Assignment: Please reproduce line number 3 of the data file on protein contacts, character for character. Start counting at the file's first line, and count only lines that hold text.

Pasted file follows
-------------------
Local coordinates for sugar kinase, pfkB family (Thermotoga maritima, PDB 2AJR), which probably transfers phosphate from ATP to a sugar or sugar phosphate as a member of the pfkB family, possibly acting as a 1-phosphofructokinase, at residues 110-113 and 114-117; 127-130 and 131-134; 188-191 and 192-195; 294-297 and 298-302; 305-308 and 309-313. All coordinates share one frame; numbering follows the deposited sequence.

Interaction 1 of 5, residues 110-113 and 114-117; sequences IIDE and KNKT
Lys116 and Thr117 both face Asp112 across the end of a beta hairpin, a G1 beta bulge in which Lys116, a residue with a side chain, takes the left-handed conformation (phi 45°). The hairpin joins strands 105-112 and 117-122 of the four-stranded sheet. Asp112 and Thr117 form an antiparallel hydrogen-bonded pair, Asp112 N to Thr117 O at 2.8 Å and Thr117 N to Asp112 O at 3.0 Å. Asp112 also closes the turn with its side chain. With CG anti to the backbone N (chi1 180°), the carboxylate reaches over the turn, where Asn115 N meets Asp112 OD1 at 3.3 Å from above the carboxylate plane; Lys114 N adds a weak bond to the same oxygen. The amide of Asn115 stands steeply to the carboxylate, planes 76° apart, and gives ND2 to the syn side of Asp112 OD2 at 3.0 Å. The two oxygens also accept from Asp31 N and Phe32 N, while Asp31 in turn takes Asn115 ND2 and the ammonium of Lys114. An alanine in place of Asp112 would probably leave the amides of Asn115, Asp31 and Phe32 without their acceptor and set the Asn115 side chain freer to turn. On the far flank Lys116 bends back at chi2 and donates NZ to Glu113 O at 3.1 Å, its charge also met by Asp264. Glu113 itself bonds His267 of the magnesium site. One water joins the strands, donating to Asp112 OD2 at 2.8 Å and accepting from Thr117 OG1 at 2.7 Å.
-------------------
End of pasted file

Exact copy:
Lys116 and Thr117 both face Asp112 across the end of a beta hairpin, a G1 beta bulge in which Lys116, a residue with a side chain, takes the left-handed conformation (phi 45°). The hairpin joins strands 105-112 and 117-122 of the four-stranded sheet. Asp112 and Thr117 form an antiparallel hydrogen-bonded pair, Asp112 N to Thr117 O at 2.8 Å and Thr117 N to Asp112 O at 3.0 Å. Asp112 also closes the turn with its side chain. With CG anti to the backbone N (chi1 180°), the carboxylate reaches over the turn, where Asn115 N meets Asp112 OD1 at 3.3 Å from above the carboxylate plane; Lys114 N adds a weak bond to the same oxygen. The amide of Asn115 stands steeply to the carboxylate, planes 76° apart, and gives ND2 to the syn side of Asp112 OD2 at 3.0 Å. The two oxygens also accept from Asp31 N and Phe32 N, while Asp31 in turn takes Asn115 ND2 and the ammonium of Lys114. An alanine in place of Asp112 would probably leave the amides of Asn115, Asp31 and Phe32 without their acceptor and set the Asn115 side chain freer to turn. On the far flank Lys116 bends back at chi2 and donates NZ to Glu113 O at 3.1 Å, its charge also met by Asp264. Glu113 itself bonds His267 of the magnesium site. One water joins the strands, donating to Asp112 OD2 at 2.8 Å and accepting from Thr117 OG1 at 2.7 Å.